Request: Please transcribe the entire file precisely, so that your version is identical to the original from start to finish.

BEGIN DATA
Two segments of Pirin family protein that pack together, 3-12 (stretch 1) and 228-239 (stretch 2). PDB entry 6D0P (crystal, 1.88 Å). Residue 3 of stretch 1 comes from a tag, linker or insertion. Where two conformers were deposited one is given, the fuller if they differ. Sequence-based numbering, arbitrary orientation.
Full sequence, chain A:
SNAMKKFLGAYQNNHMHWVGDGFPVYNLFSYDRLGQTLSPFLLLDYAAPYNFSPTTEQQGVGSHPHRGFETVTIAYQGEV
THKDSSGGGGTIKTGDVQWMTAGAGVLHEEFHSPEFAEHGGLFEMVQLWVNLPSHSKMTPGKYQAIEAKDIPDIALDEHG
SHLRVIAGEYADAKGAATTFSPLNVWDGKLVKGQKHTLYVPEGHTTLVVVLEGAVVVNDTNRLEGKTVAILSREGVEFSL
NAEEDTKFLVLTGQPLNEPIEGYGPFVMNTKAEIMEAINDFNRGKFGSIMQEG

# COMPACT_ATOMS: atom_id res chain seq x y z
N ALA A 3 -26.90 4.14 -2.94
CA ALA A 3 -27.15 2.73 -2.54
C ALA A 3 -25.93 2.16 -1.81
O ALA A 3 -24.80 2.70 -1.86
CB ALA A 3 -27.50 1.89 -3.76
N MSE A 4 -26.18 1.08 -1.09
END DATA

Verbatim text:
Two segments of Pirin family protein that pack together, 3-12 (stretch 1) and 228-239 (stretch 2). PDB entry 6D0P (crystal, 1.88 Å). Residue 3 of stretch 1 comes from a tag, linker or insertion. Where two conformers were deposited one is given, the fuller if they differ. Sequence-based numbering, arbitrary orientation.
Full sequence, chain A:
SNAMKKFLGAYQNNHMHWVGDGFPVYNLFSYDRLGQTLSPFLLLDYAAPYNFSPTTEQQGVGSHPHRGFETVTIAYQGEV
THKDSSGGGGTIKTGDVQWMTAGAGVLHEEFHSPEFAEHGGLFEMVQLWVNLPSHSKMTPGKYQAIEAKDIPDIALDEHG
SHLRVIAGEYADAKGAATTFSPLNVWDGKLVKGQKHTLYVPEGHTTLVVVLEGAVVVNDTNRLEGKTVAILSREGVEFSL
NAEEDTKFLVLTGQPLNEPIEGYGPFVMNTKAEIMEAINDFNRGKFGSIMQEG

# COMPACT_ATOMS: atom_id res chain seq x y z
N ALA A 3 -26.90 4.14 -2.94
CA ALA A 3 -27.15 2.73 -2.54
C ALA A 3 -25.93 2.16 -1.81
O ALA A 3 -24.80 2.70 -1.86
CB ALA A 3 -27.50 1.89 -3.76
N MSE A 4 -26.18 1.08 -1.09